|Guest Blog post by Emer O’Neill
Artist, Designer at Poppy & Ivy Studios
Have you ever found a piece of seaglass and brought it home as a keepsake of a wonderful day or a beautiful place or a special memory? I always find that once someone slips a wet shiny sea glass gem or a sandy pottery fragment into their pocket that very first time, then that’s it. They’re hooked. They’ve caught the ‘glassing’ bug.
I’ve been bitten hard by this bug, (though addiction may be a more apt term) and the beach will never be the same for me again. Gone are the brisk walks, sweating and aching from the effort of scrambling across the loose sand in a bid to keep fit. The days of a clean car are over, with every footwell filled with interesting driftwood and bags of treasure. Pockets are now sandy and misshapen. People hear me coming before they see me as my heaving pockets tinkle and rattle with the goodies that seem to permanently reside within. No more are the relaxed meditative strolls along the shoreline whose purpose is purely to take in the beauty of the land, sea and sky. Although I’m always mindful of my stunning surroundings, I find that I spend far more time intently scouring the sand at my feet for the glimpse of something special. Bum in the air so to speak. Going to the beach has become something of a search operation, raking the sand with eyes and fingers.
So I blame beachcombing whenever I’m feeling unfit and un-zen-like and in need of a new wardrobe (and car). But I have a stash of treasure that a pirate would give his good leg for, so I get over it pretty quickly. I’d like to now formally apologise to everyone who tells me that I’ve gotten them hooked on beachcombing. My bad! But in fairness, you could be doing worse 😉
If I am responsible for booting you down the beachcomber’s rabbit hole, I guess the least I could do is share some little morsels that may aid you on your search for treasure.
– Be aware that not every beach gathers seaglass. A number of factors come into play such as the direction the beach faces, whether the beach is on an estuary or open sea, the current, and also whether there happened to be an occurrence of regular dumping along the coast in days of yore. That sounds so unromantic and I don’t even like writing it down as I feel it devalues the magic of finding a beautiful seaglass jewel… But it is what it is. All seaglass was originally a full glass object that was dumped and broken and unloved, sob! I’m so grateful for the wonderful job that the sea does, smoothing it down into something beautiful.
– If you find a beach that gathers glass, keep it secret! Just kidding (maybe).
– Check your tide times. You want the lowest tide possible to give you maximum benefit, especially around the full moon.
– Come prepared. You’ll need a sturdy waterproof bag to gather your haul. Also appropriate footwear if you need to scramble around the rocks. Don’t do what I do and rock-climb in flip-flops, I can tell you now it’s a bad idea . My husband wears his fishing waders so he can go out as far as possible.
– Start down at the water’s edge and work your way up the beach zig-zagging back and forth. As the tide comes in, you won’t feel like you’ve missed out on the area that is now a foot under water. Beachcombing is the only context in which I experience FOMO.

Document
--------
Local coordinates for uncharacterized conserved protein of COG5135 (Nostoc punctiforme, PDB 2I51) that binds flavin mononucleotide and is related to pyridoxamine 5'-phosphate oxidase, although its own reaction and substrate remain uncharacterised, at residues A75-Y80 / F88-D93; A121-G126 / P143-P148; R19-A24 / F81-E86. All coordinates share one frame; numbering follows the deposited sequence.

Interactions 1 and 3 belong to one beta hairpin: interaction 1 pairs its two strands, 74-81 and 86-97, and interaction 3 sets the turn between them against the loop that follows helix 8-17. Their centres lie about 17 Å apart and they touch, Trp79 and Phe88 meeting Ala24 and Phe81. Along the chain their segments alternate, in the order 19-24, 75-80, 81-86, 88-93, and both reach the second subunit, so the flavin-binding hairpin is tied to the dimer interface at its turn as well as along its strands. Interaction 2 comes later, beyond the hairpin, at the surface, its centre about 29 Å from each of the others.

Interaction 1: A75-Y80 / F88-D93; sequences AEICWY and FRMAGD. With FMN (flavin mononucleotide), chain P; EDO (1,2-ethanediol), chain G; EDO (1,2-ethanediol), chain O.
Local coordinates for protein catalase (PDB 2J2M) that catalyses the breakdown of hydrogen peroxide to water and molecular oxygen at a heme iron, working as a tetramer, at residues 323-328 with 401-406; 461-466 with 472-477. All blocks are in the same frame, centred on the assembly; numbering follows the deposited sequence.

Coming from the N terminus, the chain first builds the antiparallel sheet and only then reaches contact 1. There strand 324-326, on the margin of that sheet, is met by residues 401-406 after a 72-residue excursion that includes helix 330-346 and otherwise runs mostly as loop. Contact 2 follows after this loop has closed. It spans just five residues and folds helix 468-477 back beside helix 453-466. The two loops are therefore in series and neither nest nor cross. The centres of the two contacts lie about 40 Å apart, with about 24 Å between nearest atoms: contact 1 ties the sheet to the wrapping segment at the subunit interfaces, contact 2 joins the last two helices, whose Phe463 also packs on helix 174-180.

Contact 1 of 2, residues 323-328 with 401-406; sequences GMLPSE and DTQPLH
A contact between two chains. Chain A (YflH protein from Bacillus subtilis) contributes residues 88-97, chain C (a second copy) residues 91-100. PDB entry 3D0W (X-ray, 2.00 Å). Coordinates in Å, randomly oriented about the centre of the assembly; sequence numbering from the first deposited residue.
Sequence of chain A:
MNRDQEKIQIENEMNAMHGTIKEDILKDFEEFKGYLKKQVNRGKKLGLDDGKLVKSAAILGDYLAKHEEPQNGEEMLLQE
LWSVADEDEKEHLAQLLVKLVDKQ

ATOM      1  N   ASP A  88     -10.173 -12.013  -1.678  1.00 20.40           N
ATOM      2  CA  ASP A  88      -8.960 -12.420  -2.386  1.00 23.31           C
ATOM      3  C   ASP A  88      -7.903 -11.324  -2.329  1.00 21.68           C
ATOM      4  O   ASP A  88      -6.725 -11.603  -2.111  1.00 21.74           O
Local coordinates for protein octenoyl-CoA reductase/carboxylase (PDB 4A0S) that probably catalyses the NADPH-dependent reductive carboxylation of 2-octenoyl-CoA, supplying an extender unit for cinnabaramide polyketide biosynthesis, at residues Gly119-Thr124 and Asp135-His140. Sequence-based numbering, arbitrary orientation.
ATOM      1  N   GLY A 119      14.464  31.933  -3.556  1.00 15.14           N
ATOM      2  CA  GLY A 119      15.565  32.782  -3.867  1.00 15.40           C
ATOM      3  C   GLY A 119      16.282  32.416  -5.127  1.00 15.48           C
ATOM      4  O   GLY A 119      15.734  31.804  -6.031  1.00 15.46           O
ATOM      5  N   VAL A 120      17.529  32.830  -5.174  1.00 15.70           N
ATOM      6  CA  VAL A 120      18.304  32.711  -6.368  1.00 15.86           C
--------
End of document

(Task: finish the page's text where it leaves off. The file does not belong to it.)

– Around the base of cliffs and rocky areas are usually a sure thing.
– In the centre of the beach, pebbley patches are great for catching pieces of seaglass. If the waves deposit small stones there, then there’s a good chance it also deposits pieces of glass which are a similar size or weight.
– I find it helps usually if, rather than frantically searching with eyes darting here there and everywhere, I soften my gaze a little and bring it right down. Then whatever jumps out at me I investigate further. Or I stand/sit in one spot for a while and slowly move my eyes around the area surrounding me. Often you will miss something if you are quickly and desperately searching.
– If you see a white fragment of sea pottery, flip it over. If you’re lucky it will have a beautiful pattern, texture or maker’s stamp on it! Interesting pottery pieces usually land face down, like buttered toast.
– Sea glass usually looks best when it is glistening wet and shiny from the tide. Then it dries opaque and dulled down and you may wonder what you saw in it to pick it up. Although frosty glass is beautiful in its own right, I personally prefer a sheen that increases transparency and intensifies the colour. To achieve this look at home, I dab a teeny tiny bit of coconut oil (is there anything it *can’t* be used for?!) and rub it right in to the glass to buff it up to a lovely satiny shine.
– Keep a close eye on the tide and please be careful on slippery rocks.
– Don’t take chances. As in love as I am with the sea I am equally respectful/terrified of how formidable it can be.
– Keep your phone on you and ring the Coastguard
if you find yourself in trouble and trapped by the tide.
– Recent RNLI
adverts give a very good tip; if you are suddenly plunged into the water you must fight your instinct to start frantically swimming. Instead, allow yourself to float until the shock has left your body, and then attempt to swim to safety. I know that obviously you won’t be beachcombing from a height, but it’s a valuable lesson to keep under your cap nonetheless when you are near water.
I hope you now feel armed with the information you need to harvest the bounty that the ocean gifts to you. My daughters tell me that the Mermaids leave sea glass gems along the beach for us to find. I like that ️
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